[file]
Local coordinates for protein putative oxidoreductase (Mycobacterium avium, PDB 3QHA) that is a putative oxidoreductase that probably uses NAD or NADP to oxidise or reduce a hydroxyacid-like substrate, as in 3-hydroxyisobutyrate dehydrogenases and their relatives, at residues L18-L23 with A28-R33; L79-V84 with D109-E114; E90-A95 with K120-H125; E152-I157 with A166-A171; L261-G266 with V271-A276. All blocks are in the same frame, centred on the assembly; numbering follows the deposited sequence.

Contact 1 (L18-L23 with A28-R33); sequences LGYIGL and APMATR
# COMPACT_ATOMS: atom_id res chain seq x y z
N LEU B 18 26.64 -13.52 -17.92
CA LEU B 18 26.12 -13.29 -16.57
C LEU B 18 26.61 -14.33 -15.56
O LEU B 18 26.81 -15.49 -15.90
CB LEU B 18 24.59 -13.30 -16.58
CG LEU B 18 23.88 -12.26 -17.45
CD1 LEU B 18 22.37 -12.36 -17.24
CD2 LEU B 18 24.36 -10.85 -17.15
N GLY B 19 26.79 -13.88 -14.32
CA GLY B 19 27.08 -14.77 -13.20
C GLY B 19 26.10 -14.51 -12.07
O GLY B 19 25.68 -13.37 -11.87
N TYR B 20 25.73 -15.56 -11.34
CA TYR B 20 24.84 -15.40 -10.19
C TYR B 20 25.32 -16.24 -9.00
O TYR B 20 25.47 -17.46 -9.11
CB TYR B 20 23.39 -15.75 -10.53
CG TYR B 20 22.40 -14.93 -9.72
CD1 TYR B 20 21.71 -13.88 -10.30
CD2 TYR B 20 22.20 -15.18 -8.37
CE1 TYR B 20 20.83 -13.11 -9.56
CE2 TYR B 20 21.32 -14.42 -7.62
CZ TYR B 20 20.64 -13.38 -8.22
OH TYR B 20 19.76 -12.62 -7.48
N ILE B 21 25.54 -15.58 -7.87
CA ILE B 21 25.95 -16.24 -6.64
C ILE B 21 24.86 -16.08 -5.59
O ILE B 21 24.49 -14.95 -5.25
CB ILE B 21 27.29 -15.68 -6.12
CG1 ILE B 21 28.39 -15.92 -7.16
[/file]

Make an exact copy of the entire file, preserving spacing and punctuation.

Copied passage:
Local coordinates for protein putative oxidoreductase (Mycobacterium avium, PDB 3QHA) that is a putative oxidoreductase that probably uses NAD or NADP to oxidise or reduce a hydroxyacid-like substrate, as in 3-hydroxyisobutyrate dehydrogenases and their relatives, at residues L18-L23 with A28-R33; L79-V84 with D109-E114; E90-A95 with K120-H125; E152-I157 with A166-A171; L261-G266 with V271-A276. All blocks are in the same frame, centred on the assembly; numbering follows the deposited sequence.

Contact 1 (L18-L23 with A28-R33); sequences LGYIGL and APMATR
# COMPACT_ATOMS: atom_id res chain seq x y z
N LEU B 18 26.64 -13.52 -17.92
CA LEU B 18 26.12 -13.29 -16.57
C LEU B 18 26.61 -14.33 -15.56
O LEU B 18 26.81 -15.49 -15.90
CB LEU B 18 24.59 -13.30 -16.58
CG LEU B 18 23.88 -12.26 -17.45
CD1 LEU B 18 22.37 -12.36 -17.24
CD2 LEU B 18 24.36 -10.85 -17.15
N GLY B 19 26.79 -13.88 -14.32
CA GLY B 19 27.08 -14.77 -13.20
C GLY B 19 26.10 -14.51 -12.07
O GLY B 19 25.68 -13.37 -11.87
N TYR B 20 25.73 -15.56 -11.34
CA TYR B 20 24.84 -15.40 -10.19
C TYR B 20 25.32 -16.24 -9.00
O TYR B 20 25.47 -17.46 -9.11
CB TYR B 20 23.39 -15.75 -10.53
CG TYR B 20 22.40 -14.93 -9.72
CD1 TYR B 20 21.71 -13.88 -10.30
CD2 TYR B 20 22.20 -15.18 -8.37
CE1 TYR B 20 20.83 -13.11 -9.56
CE2 TYR B 20 21.32 -14.42 -7.62
CZ TYR B 20 20.64 -13.38 -8.22
OH TYR B 20 19.76 -12.62 -7.48
N ILE B 21 25.54 -15.58 -7.87
CA ILE B 21 25.95 -16.24 -6.64
C ILE B 21 24.86 -16.08 -5.59
O ILE B 21 24.49 -14.95 -5.25
CB ILE B 21 27.29 -15.68 -6.12
CG1 ILE B 21 28.39 -15.92 -7.16